from the this-town-ain't-big-enough dept
Apparently JDPI, the company behind Jack Daniel's whiskey, has no trademark inhibitions. Through LexisNexis we learn that Mark Anthony International, another alcohol company, has filed a lawsuit (pdf and embedded below) seeking declaratory judgement that they can obtain and use the trademark "Cayman Jack", after JDPI disputed their trademark application and sent them a legal threat.
Quick, look at these two bottles:
How hurried and moronic would you have to be to get them mixed up? Yes, they both use the name "Jack". If a customer is drunk enough to confuse the world's best selling whiskey with a "margarita-flavored malt beverage", they are probably well past the point of distinguishing individual words, let alone of thinking, "Wow, this clearly Jack Daniels-endorsed luxury liquor certainly changes my opinion of that brand". If such a person does exist, they must get pretty confused sometimes, since as Mark Anthony points out in its filing, the liquor store has no shortage of Jacks:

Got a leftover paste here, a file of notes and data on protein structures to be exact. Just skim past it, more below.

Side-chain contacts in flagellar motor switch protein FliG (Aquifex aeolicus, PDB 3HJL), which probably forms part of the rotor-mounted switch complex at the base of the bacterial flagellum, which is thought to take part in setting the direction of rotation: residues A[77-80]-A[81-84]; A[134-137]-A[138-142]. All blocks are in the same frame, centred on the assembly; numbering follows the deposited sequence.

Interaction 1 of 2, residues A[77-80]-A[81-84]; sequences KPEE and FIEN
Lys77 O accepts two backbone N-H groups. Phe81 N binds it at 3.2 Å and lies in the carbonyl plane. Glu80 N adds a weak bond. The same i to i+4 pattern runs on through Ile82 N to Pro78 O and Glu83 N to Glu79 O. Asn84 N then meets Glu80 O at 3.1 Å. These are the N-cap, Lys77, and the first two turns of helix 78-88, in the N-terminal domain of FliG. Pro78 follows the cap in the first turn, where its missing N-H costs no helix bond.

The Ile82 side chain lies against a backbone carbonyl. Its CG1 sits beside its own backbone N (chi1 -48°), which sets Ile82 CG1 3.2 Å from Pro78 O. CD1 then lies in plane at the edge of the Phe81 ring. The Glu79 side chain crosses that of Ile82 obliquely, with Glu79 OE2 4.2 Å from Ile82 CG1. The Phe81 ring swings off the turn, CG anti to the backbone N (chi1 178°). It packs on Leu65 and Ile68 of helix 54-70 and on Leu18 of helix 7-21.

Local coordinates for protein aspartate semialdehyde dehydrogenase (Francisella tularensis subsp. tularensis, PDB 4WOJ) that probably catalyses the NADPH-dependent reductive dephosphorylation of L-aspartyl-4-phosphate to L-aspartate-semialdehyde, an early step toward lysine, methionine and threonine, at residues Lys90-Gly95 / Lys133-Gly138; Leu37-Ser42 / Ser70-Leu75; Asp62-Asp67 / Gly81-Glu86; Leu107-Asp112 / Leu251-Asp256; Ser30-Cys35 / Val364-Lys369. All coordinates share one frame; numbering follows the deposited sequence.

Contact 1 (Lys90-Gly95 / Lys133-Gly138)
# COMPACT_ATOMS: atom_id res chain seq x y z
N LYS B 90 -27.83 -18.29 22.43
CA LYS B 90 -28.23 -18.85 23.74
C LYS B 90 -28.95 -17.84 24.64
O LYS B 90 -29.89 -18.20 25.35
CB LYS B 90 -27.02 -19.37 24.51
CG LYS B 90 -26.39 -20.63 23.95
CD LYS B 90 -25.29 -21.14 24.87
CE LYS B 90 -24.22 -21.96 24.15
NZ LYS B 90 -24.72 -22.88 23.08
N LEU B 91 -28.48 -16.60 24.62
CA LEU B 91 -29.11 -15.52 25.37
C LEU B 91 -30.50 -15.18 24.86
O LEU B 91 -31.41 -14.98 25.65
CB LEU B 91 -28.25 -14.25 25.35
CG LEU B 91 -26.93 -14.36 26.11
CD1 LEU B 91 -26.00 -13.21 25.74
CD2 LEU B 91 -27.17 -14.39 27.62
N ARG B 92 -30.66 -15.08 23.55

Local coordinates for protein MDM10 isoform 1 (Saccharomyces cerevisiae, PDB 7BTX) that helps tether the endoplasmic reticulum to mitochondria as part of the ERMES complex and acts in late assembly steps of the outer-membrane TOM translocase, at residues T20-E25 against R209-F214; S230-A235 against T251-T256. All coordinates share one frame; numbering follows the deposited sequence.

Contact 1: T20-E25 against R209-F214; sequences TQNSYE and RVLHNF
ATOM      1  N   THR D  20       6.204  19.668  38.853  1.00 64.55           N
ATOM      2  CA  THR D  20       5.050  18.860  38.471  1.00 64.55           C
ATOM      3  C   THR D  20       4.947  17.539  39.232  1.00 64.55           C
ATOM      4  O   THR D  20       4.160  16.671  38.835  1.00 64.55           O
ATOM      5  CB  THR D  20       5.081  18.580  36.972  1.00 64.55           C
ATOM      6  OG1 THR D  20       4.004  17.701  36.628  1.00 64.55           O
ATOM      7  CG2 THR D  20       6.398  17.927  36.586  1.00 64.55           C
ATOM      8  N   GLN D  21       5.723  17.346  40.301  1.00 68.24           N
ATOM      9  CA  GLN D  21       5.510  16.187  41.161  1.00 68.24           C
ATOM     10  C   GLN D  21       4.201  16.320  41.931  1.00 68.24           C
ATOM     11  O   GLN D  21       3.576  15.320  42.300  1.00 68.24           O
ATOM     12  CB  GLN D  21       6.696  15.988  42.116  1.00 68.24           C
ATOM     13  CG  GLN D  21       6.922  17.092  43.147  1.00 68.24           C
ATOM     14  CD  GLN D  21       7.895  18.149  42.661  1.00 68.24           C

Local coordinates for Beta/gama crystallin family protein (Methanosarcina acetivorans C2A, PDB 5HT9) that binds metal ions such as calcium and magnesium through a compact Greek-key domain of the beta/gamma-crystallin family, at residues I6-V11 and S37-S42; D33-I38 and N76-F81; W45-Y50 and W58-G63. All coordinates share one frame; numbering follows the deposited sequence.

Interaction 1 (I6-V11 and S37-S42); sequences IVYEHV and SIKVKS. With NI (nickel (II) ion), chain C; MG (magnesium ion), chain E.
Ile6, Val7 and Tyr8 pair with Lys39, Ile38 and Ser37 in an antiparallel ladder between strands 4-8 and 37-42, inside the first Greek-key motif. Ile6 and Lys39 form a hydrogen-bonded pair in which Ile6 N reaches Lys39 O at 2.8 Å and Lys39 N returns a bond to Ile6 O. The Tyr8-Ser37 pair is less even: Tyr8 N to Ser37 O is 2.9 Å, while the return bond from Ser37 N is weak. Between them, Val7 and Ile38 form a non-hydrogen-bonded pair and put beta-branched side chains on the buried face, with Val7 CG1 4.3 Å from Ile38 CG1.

The [trademark] application was examined by the United States Patent and Trademark Office ("USPTO") and found to be entitled to registration and published in the Official Gazette on March 9, 2010.
The fact that the USPTO believed CAYMAN JACK to be entitled to registration is wholly unsurprising given the prevalence of other "Jack" named drinks in the marketplace. The JACK DANIEL'S mark already coexists with other "Jack" named alcoholic beverages, including PANAMA JACK and CALICO JACK for rums; CACTUS JACK for tequila; PAPA JAC for alcoholic cocktails; YUKON JACK for liqueur; SCRUMPY JACK for cider; DEADEYE JACK, THIRSTY JACK, BLACK JACK STOUT, JACK RABBIT PALE ALE and JACK'S PUMPKIN SPICE ALE for malt beverages; HONEYJACK for mead and hydromel; and BLACKJACK PASTURE, JUMPIN JACK and BLACKJACK WINES for wines.
The lawsuit gets into a lot more detail, showing how the products are marketed in different ways to entirely different audiences, and walking through the entire brand development process for Cayman Jack to demonstrate that it had nothing to do with Jack Daniels. Hopefully the court sees that there's no chance of confusion here and grants them their declaratory judgement—but as we've seen in similar cases, some judges prefer to feed the ownership culture by granting companies total control over simple symbols and words.